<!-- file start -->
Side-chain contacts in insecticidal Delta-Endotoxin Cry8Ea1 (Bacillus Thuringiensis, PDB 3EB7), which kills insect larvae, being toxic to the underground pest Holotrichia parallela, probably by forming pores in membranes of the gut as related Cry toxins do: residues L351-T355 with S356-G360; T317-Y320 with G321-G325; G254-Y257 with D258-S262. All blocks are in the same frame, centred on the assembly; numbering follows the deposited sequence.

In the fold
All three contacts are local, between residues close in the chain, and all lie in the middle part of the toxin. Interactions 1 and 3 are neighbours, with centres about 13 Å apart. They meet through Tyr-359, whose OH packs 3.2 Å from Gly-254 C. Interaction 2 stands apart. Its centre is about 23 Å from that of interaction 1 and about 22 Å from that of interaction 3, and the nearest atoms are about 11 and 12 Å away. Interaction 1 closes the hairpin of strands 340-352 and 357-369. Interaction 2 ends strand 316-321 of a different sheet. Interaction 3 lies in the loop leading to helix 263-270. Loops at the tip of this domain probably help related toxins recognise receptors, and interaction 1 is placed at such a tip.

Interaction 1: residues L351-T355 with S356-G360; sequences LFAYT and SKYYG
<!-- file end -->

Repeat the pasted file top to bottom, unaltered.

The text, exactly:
Side-chain contacts in insecticidal Delta-Endotoxin Cry8Ea1 (Bacillus Thuringiensis, PDB 3EB7), which kills insect larvae, being toxic to the underground pest Holotrichia parallela, probably by forming pores in membranes of the gut as related Cry toxins do: residues L351-T355 with S356-G360; T317-Y320 with G321-G325; G254-Y257 with D258-S262. All blocks are in the same frame, centred on the assembly; numbering follows the deposited sequence.

In the fold
All three contacts are local, between residues close in the chain, and all lie in the middle part of the toxin. Interactions 1 and 3 are neighbours, with centres about 13 Å apart. They meet through Tyr-359, whose OH packs 3.2 Å from Gly-254 C. Interaction 2 stands apart. Its centre is about 23 Å from that of interaction 1 and about 22 Å from that of interaction 3, and the nearest atoms are about 11 and 12 Å away. Interaction 1 closes the hairpin of strands 340-352 and 357-369. Interaction 2 ends strand 316-321 of a different sheet. Interaction 3 lies in the loop leading to helix 263-270. Loops at the tip of this domain probably help related toxins recognise receptors, and interaction 1 is placed at such a tip.

Interaction 1: residues L351-T355 with S356-G360; sequences LFAYT and SKYYG